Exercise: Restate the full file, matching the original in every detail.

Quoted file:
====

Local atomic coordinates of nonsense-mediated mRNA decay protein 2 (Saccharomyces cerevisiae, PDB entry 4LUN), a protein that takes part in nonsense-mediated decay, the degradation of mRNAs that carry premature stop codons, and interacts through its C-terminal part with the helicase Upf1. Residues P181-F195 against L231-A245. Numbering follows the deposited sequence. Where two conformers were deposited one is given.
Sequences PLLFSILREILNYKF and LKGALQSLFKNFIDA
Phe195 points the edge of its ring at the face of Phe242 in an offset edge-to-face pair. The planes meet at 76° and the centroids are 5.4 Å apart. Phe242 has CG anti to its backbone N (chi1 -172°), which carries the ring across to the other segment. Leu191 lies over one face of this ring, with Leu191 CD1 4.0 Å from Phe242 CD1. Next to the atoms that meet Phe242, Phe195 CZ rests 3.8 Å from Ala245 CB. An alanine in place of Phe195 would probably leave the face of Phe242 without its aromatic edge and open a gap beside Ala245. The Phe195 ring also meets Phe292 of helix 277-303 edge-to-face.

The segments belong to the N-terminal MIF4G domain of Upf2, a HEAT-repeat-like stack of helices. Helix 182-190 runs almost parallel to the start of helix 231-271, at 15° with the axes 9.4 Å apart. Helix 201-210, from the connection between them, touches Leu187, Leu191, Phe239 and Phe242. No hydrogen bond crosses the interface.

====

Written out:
Local atomic coordinates of nonsense-mediated mRNA decay protein 2 (Saccharomyces cerevisiae, PDB entry 4LUN), a protein that takes part in nonsense-mediated decay, the degradation of mRNAs that carry premature stop codons, and interacts through its C-terminal part with the helicase Upf1. Residues P181-F195 against L231-A245. Numbering follows the deposited sequence. Where two conformers were deposited one is given.
Sequences PLLFSILREILNYKF and LKGALQSLFKNFIDA
Phe195 points the edge of its ring at the face of Phe242 in an offset edge-to-face pair. The planes meet at 76° and the centroids are 5.4 Å apart. Phe242 has CG anti to its backbone N (chi1 -172°), which carries the ring across to the other segment. Leu191 lies over one face of this ring, with Leu191 CD1 4.0 Å from Phe242 CD1. Next to the atoms that meet Phe242, Phe195 CZ rests 3.8 Å from Ala245 CB. An alanine in place of Phe195 would probably leave the face of Phe242 without its aromatic edge and open a gap beside Ala245. The Phe195 ring also meets Phe292 of helix 277-303 edge-to-face.

The segments belong to the N-terminal MIF4G domain of Upf2, a HEAT-repeat-like stack of helices. Helix 182-190 runs almost parallel to the start of helix 231-271, at 15° with the axes 9.4 Å apart. Helix 201-210, from the connection between them, touches Leu187, Leu191, Phe239 and Phe242. No hydrogen bond crosses the interface.